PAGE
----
Dear Mr. Brown:

It is evident from checking your e-mail address that you're
the Vice-President Kenneth Brown of the Alexis de Toqueville
Institute who recently dipped that organisation's toes into open
source with an "analysis" paper[1].  Welcome to license-discuss.

I've noticed that all of your posts to this mailing list to date have
been, in essence, unadorned advocacy against use of the GNU General
Public License by, one gathers, software engineers and those who employ
them.  Along the way, you've asserted that use of that licence negates
ownership.  You've vaguely suggested without evidence (or specifics)
that that licence is at risk of being overturned in court, and that for
unstated reasons the developers might not get credit for the work.
You've promoted a legally unsupportable maximalist notion of what it
means to "own" a copyright (while missing the irony that no software has
ever been subject to such a bundle of rights, and probably never will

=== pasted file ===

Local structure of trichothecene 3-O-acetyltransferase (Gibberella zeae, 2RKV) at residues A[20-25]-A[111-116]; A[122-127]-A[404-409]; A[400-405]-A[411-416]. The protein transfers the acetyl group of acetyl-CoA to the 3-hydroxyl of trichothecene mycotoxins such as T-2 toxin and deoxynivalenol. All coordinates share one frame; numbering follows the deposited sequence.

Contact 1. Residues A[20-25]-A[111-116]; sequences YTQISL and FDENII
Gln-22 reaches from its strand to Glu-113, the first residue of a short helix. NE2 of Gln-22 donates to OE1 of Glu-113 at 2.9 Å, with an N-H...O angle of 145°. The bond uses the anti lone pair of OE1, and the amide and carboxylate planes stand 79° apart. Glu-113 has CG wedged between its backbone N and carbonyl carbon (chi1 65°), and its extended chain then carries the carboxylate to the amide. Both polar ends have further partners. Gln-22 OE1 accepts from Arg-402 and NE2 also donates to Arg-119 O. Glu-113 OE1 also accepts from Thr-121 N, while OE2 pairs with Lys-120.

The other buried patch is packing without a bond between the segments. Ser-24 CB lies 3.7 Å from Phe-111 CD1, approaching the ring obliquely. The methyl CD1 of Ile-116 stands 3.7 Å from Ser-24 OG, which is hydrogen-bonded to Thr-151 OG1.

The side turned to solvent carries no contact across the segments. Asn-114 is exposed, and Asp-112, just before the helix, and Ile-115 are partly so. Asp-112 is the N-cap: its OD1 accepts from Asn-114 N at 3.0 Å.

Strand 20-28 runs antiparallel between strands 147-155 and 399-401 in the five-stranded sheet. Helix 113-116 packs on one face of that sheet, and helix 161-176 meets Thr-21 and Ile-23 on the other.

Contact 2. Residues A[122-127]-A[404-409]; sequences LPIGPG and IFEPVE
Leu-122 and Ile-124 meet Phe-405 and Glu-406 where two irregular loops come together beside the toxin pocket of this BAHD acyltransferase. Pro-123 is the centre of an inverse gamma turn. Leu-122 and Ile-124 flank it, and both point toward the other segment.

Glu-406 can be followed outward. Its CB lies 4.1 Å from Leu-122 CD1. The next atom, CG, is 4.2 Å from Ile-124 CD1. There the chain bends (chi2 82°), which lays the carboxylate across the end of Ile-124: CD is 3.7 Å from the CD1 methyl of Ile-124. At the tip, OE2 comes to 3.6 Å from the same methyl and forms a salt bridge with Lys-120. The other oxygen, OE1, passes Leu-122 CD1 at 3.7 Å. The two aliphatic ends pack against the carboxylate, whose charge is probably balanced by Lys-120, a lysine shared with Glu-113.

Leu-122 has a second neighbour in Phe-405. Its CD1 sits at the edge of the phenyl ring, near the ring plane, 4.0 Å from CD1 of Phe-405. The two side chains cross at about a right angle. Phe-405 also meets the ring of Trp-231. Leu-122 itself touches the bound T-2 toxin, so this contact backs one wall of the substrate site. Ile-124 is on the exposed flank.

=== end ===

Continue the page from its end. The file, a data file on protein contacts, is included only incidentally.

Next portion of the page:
be).  You've mostly ignored cogent and helpful clarifications such as
Wendy Seltzer's, Jown Cowan's, and Larry Rosen's, and gone straight back
to advocacy.  In short, you've been doing something of a Beltway Bandit
lobbyist dance for us.

What I'm left wondering is... why?  The members of this mailing list 
conduct it not to advocate particular open-source licence over others, 
but rather to analyse proposed licences in light of OSI's Open Source
Definition and surrounding legal issues.  There are real issues we're
discussing, such as mechanisms for registering licence assent, the
adequacy of rights grants as opposed to contracts, and whether the OSD
should address use restrictions (and how) -- not to mention discussion
of several submitted licences, including two of Larry's (OSL and AFL).
Maybe it's just me, but it strikes me that you, Ken Brown, not liking
the GNU GPL really doesn't go especially well with the rest of those
topics.


[1] Referring to Mr. Brown's "Opening the Open Source Debate" white
paper.  http://www.roaringpenguin.com/adti2.php3  This would be the same
institute that in June issued a separate white paper suggesting, to
quote Internet News, "that terrorists may find it easier to hack U.S.
networks run on open source infrastructure."
http://www.internetnews.com/dev-news/article.php/1276831

-- 
Cheers,            There are only 10 types of people in this world -- 
Rick Moen          those who understand binary arithmetic and those who don't.
[EMAIL PROTECTED]
--
license-discuss archive is at http://crynwr.com/cgi-bin/ezmlm-cgi?3

Reply via email to